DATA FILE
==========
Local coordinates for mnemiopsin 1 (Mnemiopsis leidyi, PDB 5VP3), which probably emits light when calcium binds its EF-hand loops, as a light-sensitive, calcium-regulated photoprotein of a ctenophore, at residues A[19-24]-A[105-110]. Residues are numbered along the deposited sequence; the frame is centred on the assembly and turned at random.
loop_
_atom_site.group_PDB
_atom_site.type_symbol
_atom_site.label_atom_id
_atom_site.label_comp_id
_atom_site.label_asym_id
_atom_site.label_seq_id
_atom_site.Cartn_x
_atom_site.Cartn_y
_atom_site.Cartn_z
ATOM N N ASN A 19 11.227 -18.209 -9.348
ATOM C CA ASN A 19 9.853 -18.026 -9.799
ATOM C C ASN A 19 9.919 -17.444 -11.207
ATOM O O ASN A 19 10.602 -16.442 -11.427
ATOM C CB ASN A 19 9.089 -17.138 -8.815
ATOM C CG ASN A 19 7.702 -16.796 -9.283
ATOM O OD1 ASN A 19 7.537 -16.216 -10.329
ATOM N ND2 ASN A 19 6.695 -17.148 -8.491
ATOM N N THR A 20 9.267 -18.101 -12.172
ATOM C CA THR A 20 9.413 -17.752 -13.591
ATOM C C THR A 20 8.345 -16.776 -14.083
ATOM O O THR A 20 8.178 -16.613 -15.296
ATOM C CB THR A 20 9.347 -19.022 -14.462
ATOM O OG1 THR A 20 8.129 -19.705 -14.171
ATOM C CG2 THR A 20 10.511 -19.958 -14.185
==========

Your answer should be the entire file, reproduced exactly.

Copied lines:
Local coordinates for mnemiopsin 1 (Mnemiopsis leidyi, PDB 5VP3), which probably emits light when calcium binds its EF-hand loops, as a light-sensitive, calcium-regulated photoprotein of a ctenophore, at residues A[19-24]-A[105-110]. Residues are numbered along the deposited sequence; the frame is centred on the assembly and turned at random.
loop_
_atom_site.group_PDB
_atom_site.type_symbol
_atom_site.label_atom_id
_atom_site.label_comp_id
_atom_site.label_asym_id
_atom_site.label_seq_id
_atom_site.Cartn_x
_atom_site.Cartn_y
_atom_site.Cartn_z
ATOM N N ASN A 19 11.227 -18.209 -9.348
ATOM C CA ASN A 19 9.853 -18.026 -9.799
ATOM C C ASN A 19 9.919 -17.444 -11.207
ATOM O O ASN A 19 10.602 -16.442 -11.427
ATOM C CB ASN A 19 9.089 -17.138 -8.815
ATOM C CG ASN A 19 7.702 -16.796 -9.283
ATOM O OD1 ASN A 19 7.537 -16.216 -10.329
ATOM N ND2 ASN A 19 6.695 -17.148 -8.491
ATOM N N THR A 20 9.267 -18.101 -12.172
ATOM C CA THR A 20 9.413 -17.752 -13.591
ATOM C C THR A 20 8.345 -16.776 -14.083
ATOM O O THR A 20 8.178 -16.613 -15.296
ATOM C CB THR A 20 9.347 -19.022 -14.462
ATOM O OG1 THR A 20 8.129 -19.705 -14.171
ATOM C CG2 THR A 20 10.511 -19.958 -14.185